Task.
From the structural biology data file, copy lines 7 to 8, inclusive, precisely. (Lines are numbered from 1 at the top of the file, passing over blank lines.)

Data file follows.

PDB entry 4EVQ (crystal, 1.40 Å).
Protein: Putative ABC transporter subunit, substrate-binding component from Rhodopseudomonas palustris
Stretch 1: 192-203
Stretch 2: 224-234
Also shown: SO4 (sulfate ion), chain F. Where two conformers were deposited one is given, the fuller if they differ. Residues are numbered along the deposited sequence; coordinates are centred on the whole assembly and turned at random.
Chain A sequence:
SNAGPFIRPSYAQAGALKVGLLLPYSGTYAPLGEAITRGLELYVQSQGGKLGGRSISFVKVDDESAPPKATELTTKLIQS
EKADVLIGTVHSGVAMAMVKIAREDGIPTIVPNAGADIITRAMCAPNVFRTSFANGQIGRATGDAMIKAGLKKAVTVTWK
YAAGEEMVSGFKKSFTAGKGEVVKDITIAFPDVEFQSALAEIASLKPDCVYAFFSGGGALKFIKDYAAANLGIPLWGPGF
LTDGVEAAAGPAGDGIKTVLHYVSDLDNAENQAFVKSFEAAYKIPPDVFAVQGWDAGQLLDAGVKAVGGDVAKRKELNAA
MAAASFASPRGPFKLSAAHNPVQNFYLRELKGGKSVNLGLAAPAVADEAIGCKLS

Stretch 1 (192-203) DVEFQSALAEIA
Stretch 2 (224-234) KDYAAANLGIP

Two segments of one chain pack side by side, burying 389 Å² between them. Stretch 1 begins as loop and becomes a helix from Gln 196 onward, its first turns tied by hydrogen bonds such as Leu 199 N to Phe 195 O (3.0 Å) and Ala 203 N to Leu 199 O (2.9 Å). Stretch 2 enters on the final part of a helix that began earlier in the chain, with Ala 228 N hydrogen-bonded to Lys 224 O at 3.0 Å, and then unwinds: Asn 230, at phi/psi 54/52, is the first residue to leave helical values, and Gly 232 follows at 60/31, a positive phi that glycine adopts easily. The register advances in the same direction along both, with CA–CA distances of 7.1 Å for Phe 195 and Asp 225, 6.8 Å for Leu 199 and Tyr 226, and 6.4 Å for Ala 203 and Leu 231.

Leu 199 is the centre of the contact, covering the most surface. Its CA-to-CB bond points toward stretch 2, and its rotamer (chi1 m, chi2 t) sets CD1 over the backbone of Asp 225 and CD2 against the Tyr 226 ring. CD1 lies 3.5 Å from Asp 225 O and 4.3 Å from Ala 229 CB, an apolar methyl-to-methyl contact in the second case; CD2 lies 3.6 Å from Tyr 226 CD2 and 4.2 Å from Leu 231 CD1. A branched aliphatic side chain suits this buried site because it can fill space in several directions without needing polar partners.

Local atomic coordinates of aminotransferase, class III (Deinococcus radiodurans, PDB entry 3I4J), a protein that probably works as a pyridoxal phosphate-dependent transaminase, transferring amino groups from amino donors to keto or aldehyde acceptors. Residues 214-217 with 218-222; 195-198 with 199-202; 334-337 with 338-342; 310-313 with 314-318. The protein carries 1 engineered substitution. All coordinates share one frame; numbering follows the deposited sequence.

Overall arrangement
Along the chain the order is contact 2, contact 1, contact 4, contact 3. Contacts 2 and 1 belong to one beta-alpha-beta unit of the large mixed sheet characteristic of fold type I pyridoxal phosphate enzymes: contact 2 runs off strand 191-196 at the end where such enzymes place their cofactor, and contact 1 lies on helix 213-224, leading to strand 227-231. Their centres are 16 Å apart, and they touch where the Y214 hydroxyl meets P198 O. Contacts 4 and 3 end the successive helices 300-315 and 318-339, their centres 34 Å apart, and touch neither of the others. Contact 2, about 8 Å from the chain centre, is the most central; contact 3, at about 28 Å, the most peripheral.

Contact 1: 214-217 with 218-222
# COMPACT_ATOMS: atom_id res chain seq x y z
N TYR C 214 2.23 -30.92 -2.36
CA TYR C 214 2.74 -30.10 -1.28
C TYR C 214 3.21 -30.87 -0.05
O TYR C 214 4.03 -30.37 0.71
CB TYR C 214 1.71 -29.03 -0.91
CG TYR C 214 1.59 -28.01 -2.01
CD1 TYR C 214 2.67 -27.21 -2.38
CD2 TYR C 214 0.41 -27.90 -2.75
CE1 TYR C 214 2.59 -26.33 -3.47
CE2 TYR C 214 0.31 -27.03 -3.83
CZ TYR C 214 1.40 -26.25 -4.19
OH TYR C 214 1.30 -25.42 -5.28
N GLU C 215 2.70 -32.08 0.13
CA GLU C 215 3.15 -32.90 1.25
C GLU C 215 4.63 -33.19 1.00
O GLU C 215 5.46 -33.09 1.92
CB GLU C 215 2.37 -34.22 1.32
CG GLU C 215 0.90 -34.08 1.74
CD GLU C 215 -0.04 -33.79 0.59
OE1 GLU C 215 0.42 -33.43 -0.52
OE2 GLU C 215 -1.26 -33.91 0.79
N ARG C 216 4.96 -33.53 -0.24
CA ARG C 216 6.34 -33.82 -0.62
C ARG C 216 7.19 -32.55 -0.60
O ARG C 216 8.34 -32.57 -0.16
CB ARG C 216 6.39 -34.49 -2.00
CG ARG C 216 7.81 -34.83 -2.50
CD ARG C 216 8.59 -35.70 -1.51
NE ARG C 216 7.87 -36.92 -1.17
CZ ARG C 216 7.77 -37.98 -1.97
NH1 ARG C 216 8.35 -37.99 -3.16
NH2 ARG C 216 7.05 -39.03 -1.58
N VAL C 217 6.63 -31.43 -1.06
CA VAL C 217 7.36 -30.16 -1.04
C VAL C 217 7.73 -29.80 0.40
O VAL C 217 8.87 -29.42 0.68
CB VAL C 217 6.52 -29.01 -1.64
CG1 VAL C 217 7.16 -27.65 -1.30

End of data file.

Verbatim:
SNAGPFIRPSYAQAGALKVGLLLPYSGTYAPLGEAITRGLELYVQSQGGKLGGRSISFVKVDDESAPPKATELTTKLIQS
EKADVLIGTVHSGVAMAMVKIAREDGIPTIVPNAGADIITRAMCAPNVFRTSFANGQIGRATGDAMIKAGLKKAVTVTWK